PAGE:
Non-neutron Transmutation of Used Nuclear Fuel

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OPEN 2021
Lemont, Illinois
Project Term:
04/29/2022 - 04/28/2025

Critical Need:

The U.S. has more than 86,000 metric tons of used nuclear fuel (UNF) to date and generates approximately 2,000 metric tons of UNF per year from commercial light-water reactors (LWRs). Currently, this UNF is stored either in LWR spent fuel pools or in interim dry cask storage, but it could ideally be recycled to recover transuranics to fuel potential future advanced reactors. Such a closed fuel cycle strategy would significantly improve uranium resource utilization and reduce the volume of high-level waste requiring disposal in a geologic repository. The remaining long-lived fission products (LLFPs) would still require long-term geologic storage; however, an approach to destroying LLFPs is crucial for reducing the amount of UNF requiring geologic disposal.

Project Innovation + Advantages:

Argonne National Laboratory (ANL) and other national laboratories and universities will develop a transformational technology for LLFP transmutation using energetic photons and protons. For instance, long-lived isotope I-129 (half-life of 15.7 million years) can be transmuted to short-lived isotope I-128 (half-life of 25 minutes). A high transmutation performance can be achieved by multiple transmutations in the arrangement of the LLFP target surrounded by an LLFP blanket. ANL’s proposed LLFP transmutation technology could substantially reduce the disposal impacts of the recovered radioactive waste from UNF by eliminating the need for a geologic-time-scale repository in which nuclear waste must be interred for several hundred thousand to one million years.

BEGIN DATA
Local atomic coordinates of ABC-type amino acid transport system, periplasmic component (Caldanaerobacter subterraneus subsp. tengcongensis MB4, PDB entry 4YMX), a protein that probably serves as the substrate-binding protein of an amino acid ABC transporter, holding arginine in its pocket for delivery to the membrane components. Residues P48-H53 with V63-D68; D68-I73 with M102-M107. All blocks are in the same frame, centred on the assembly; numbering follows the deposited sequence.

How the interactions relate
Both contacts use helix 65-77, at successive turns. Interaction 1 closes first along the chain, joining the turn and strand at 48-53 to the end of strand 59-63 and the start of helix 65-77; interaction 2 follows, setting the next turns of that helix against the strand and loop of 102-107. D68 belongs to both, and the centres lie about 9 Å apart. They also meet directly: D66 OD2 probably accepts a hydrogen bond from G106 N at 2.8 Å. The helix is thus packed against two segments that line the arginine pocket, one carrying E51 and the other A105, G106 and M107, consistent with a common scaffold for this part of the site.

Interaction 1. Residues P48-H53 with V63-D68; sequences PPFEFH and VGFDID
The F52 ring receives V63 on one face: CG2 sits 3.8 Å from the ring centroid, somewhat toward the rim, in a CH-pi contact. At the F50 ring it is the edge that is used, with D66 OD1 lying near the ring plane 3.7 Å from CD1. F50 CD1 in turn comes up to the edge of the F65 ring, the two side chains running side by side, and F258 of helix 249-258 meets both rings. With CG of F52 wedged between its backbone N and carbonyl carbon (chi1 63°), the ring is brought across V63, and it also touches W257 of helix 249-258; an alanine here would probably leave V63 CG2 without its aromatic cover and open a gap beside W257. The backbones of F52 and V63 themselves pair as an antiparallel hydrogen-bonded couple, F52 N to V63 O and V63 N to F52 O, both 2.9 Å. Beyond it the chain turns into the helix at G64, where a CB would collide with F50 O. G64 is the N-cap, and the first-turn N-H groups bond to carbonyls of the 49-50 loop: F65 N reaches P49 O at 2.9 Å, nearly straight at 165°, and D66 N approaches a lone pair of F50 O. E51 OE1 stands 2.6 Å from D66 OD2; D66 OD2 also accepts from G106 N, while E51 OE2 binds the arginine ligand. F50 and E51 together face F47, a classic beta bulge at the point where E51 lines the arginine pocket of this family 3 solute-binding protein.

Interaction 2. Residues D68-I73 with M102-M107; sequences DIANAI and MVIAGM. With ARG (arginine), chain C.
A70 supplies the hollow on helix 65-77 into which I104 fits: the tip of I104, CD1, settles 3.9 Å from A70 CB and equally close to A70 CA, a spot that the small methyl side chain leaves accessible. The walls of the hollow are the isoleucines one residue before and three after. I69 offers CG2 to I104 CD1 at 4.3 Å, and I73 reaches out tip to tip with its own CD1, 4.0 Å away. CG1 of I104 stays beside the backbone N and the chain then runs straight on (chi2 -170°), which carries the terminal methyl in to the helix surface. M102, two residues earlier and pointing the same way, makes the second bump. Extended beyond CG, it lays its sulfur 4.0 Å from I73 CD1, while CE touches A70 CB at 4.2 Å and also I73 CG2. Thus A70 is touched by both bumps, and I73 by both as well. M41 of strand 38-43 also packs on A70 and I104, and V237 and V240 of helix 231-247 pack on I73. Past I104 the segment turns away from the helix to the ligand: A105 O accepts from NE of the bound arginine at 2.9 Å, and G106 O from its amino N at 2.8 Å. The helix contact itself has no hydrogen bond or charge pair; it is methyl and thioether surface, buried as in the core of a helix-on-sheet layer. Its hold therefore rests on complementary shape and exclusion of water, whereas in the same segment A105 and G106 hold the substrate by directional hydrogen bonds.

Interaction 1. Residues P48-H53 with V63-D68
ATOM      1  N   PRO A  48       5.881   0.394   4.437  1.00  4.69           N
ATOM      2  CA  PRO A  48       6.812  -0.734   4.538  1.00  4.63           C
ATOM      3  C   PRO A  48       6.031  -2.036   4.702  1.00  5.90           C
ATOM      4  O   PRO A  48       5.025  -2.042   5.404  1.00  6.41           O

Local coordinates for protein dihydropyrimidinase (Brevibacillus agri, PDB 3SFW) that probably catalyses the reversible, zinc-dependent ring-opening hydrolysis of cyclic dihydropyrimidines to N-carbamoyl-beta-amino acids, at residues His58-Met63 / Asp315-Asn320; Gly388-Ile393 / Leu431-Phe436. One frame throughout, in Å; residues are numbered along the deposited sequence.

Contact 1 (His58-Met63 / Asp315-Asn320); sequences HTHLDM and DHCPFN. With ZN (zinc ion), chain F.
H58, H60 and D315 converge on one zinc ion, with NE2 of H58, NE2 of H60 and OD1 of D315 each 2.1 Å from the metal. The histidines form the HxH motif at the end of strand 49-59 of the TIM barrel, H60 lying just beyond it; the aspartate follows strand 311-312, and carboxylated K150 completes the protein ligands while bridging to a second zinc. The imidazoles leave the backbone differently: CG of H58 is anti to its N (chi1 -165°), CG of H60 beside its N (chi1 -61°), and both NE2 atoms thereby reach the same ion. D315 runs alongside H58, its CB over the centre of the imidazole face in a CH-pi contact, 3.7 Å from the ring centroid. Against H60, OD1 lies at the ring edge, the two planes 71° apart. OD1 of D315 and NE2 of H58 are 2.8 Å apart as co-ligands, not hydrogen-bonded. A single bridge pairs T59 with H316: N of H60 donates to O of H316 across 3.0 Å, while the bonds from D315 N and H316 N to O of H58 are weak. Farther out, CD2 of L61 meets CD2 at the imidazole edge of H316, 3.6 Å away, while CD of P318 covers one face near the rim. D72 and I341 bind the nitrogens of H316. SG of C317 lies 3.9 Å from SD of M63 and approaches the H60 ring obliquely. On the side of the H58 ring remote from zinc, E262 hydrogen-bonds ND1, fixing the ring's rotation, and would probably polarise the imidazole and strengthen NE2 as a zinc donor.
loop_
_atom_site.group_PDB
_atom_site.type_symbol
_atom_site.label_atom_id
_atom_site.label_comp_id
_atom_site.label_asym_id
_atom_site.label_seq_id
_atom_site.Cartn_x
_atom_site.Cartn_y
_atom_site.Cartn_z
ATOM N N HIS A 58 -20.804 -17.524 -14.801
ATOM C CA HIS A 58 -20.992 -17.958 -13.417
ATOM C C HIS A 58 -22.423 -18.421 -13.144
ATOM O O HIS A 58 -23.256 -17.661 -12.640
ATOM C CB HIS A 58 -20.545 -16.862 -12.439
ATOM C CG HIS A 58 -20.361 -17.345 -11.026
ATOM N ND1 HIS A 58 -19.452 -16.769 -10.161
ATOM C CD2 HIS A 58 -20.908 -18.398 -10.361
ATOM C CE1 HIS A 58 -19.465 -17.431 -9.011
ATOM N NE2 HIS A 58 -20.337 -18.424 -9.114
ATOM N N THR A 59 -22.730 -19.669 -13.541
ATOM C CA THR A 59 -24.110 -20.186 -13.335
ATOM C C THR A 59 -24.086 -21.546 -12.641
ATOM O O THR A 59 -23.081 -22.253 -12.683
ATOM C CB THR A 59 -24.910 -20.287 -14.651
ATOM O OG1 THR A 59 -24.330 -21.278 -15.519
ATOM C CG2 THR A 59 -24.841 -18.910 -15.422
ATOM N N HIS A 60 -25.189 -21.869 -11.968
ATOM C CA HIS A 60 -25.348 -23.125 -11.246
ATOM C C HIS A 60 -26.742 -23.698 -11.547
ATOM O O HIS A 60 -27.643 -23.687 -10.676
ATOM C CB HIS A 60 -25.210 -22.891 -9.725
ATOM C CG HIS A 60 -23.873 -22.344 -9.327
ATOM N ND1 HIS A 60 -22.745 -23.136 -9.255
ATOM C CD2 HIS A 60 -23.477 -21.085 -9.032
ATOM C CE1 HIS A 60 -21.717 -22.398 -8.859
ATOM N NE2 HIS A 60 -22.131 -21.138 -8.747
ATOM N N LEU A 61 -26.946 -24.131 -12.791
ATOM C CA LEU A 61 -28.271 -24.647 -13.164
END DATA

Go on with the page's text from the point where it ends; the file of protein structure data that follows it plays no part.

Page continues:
Potential Impact:

The proposed LLFP transmutation technology could substantially reduce disposal impacts of nuclear waste.


The technology would reduce the disposal impact of nuclear waste by eliminating the need to store nuclear wastes for several hundred thousand to one million years.


The proposed technology can contribute to expanding a commercially proven dispatchable zero-carbon nuclear energy to the future clean energy market.


Eliminating the need for a geologic-time-scale repository could facilitate the building and operation of a disposal repository and, consequently, save federal payments to utilities for failing to dispose of the waste.


ARPA-E Program Director:
Dr. Robert Ledoux
Project Contact:
Dr. Taek Kim
Press and General Inquiries Email:
Project Contact Email:


Brookhaven National Laboratory
Massachusetts Institute of Technology
Idaho National Laboratory

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